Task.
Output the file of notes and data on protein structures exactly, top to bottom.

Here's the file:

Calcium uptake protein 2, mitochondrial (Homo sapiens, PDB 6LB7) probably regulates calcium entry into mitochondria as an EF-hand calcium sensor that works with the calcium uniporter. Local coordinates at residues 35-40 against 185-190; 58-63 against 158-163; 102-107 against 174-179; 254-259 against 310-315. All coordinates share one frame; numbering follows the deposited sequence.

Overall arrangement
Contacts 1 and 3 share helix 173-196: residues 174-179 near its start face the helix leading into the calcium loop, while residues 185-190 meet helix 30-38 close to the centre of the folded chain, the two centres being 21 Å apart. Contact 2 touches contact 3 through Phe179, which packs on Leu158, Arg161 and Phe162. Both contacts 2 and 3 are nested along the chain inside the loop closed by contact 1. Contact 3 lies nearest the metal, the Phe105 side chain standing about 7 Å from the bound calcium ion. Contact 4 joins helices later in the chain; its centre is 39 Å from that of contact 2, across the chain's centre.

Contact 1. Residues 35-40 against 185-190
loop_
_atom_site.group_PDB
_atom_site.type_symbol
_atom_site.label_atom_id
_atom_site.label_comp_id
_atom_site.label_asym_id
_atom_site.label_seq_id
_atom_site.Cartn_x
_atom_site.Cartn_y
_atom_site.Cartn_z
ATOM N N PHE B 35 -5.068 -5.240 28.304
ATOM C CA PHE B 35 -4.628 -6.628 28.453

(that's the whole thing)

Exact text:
Calcium uptake protein 2, mitochondrial (Homo sapiens, PDB 6LB7) probably regulates calcium entry into mitochondria as an EF-hand calcium sensor that works with the calcium uniporter. Local coordinates at residues 35-40 against 185-190; 58-63 against 158-163; 102-107 against 174-179; 254-259 against 310-315. All coordinates share one frame; numbering follows the deposited sequence.

Overall arrangement
Contacts 1 and 3 share helix 173-196: residues 174-179 near its start face the helix leading into the calcium loop, while residues 185-190 meet helix 30-38 close to the centre of the folded chain, the two centres being 21 Å apart. Contact 2 touches contact 3 through Phe179, which packs on Leu158, Arg161 and Phe162. Both contacts 2 and 3 are nested along the chain inside the loop closed by contact 1. Contact 3 lies nearest the metal, the Phe105 side chain standing about 7 Å from the bound calcium ion. Contact 4 joins helices later in the chain; its centre is 39 Å from that of contact 2, across the chain's centre.

Contact 1. Residues 35-40 against 185-190
loop_
_atom_site.group_PDB
_atom_site.type_symbol
_atom_site.label_atom_id
_atom_site.label_comp_id
_atom_site.label_asym_id
_atom_site.label_seq_id
_atom_site.Cartn_x
_atom_site.Cartn_y
_atom_site.Cartn_z
ATOM N N PHE B 35 -5.068 -5.240 28.304
ATOM C CA PHE B 35 -4.628 -6.628 28.453